Grain Pool accused of price discounting

27 Apr, 2005 08:45 PM

The gloves are off in a war of words between two major players in the WA grain industry.

GRAIN Pool's (GPPL) claim earlier this year that it been undercut by Grain Licencing Authority (GLA) licences has been met by new claims that GPPL itself discounted prices to win markets.

The claim of discounting, labelled as outrageous by GPPL, is one of many levelled against GPPL through a Brooks Grain submission in response to the RSM Bird Cameron report into the GLA.

"The Grain Pool wins business by heavily discounting prices to markets like Japan and Korea," the Brooks submission says.

Brooks Grain, owned by international grain trader Glencore, also stated in its submission that GPPL did not capture freight gains for WA growers and failed to gain any overseas market premiums.

"These sweeping statements are outrageous, offered without any supporting evidence, and GPPL categorically denies them," GPPL senior trading manager Josh Roberts said.

He said GPPL was able to provide premiums to growers, and in its own submission explained how GLA canola licences earlier this year undermined GPPL premiums in Pakistan by up to US$17t.

Grain Pool has the single desk export permit for bulk lupin, barley and canola shipments, and the GLA was set up under pressure from National Competition Policy (NCP) to allow special export licences outside GPPL.

Agriculture Minister Kim Chance commissioned the RSM Bird Cameron review into the GLA, which found there was a net benefit of $2.88m to growers.

GPPL claimed the report was flawed because it used out of date pool estimates that would have accounted for most of the benefit.

Industry groups were given an opportunity to respond to the GLA report.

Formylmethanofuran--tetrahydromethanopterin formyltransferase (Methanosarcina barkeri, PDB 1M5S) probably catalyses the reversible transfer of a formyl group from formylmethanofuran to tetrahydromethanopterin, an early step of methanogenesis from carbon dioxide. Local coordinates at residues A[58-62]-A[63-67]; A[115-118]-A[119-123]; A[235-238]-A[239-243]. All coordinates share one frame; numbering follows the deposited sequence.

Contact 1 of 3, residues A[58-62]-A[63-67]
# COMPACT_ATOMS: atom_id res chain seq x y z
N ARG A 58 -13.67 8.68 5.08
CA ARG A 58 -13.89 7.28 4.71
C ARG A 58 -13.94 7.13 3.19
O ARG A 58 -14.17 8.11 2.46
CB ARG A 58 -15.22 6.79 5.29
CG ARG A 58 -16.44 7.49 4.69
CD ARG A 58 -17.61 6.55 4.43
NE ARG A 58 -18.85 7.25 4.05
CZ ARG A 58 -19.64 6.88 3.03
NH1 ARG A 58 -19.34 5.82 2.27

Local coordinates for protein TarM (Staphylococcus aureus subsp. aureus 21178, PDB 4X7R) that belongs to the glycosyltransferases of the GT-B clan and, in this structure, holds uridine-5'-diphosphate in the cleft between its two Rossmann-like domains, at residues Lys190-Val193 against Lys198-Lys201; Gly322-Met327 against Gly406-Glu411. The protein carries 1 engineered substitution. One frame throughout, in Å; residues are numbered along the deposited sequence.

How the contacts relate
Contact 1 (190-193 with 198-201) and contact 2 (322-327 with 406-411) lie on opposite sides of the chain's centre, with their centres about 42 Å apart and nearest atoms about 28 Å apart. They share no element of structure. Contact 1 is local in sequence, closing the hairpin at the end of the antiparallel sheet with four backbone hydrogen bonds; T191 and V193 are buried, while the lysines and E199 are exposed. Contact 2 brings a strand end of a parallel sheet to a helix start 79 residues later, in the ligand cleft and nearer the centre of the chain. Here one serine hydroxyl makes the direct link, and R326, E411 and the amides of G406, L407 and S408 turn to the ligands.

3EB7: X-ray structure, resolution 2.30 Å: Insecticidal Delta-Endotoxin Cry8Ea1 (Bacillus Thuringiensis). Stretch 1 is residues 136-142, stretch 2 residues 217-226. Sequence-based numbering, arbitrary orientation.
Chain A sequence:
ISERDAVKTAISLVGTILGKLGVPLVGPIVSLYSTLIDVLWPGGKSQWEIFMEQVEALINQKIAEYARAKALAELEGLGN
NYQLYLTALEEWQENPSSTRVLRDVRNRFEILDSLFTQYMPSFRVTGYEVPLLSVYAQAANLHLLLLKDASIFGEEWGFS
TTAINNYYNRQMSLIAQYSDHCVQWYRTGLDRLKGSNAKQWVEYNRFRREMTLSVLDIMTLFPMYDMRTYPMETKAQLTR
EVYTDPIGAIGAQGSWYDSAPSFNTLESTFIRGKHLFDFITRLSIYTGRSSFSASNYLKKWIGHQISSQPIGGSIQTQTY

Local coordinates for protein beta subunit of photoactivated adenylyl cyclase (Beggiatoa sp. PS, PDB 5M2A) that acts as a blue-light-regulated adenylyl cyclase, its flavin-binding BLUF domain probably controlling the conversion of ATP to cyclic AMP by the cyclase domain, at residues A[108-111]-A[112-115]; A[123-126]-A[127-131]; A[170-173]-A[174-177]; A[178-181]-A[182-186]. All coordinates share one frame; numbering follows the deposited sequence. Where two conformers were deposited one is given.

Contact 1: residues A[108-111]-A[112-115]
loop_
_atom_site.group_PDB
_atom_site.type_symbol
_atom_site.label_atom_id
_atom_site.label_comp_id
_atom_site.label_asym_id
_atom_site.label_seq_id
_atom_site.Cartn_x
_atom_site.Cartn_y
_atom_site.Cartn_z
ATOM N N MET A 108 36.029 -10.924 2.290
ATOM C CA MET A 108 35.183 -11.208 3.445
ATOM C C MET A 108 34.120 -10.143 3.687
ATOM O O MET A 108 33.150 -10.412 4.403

Submissions closed two weeks ago.

Brooks Grain, the main recipient of GLA licences, also estimated GPPL made a profit from special licence holders by swapping fees and higher freight charges, as well as high administration and operation costs.

Mr Roberts said GPPL had swapped Brooks' grain with GPPL grain in upcountry silos and at port, and sold the company grain to top up its vessel because it didn't have enough from growers.

"If Brooks is complaining GPPL made a profit we can only say we are proud we did," Mr Roberts said.

"Profits go direct to growers in the pool, and not to an international trader like Glencore."

Brooks Grain WA manager Phil Brooks claimed the 339,736t sold by special licences from the 03-04 crop saved GPPL the cost of marketing the grain in what turned out to be record crop.

"As we now know, GPPL struggled to market such a large crop and to overcome their inadequacies with the task at hand," Mr Brooks said.

"They resorted to selling large quantities to international trading houses that could place the grain."

Mr Roberts said GPPL didn't need help from Glencore to market the grain and could do a better job without special licence holders undermining GPPL market premiums for growers.

"We are comfortable we can do the job without Glencore's help," he said.

Meanwhile Mr Brooks said the RSM Bird Cameron report was right to dismiss GPPL's claim of a foreign exchange loss due to GLA licences flowing back into the pools.

He said this was due to the difficulty of assessing the crop size, which in 03-04 was 190pc greater than 02-03, and the fluctuating commodity prices which could vary by 20pc in a short time.

However Mr Roberts said that of the 385,000t of feed barley licences for 04-05, only 165,000t were bought, with the other 220,000t flowing back into the pool.

He said at US$125t the extra hedging on the 220,000t at the end of the harvest was US$27.5m, when the Australian dollar had risen significantly.

"Every grower in the barley pool was worse off by about $2t as a result of GLA licence holders not acquiring the tonnage that they had promised when they obtained their licences," Mr Roberts said.

"Our submission to the Agriculture Minister regarding the RSM report states that contrary to the report's finding, growers of WA are significantly worse off than before the advent of the GLA."

However the Brooks submission says the benefits of the GLA to growers was more than the $2.88m identified in the report, due to increased operating and administration costs of more than $2.5m claimed by GPPL.



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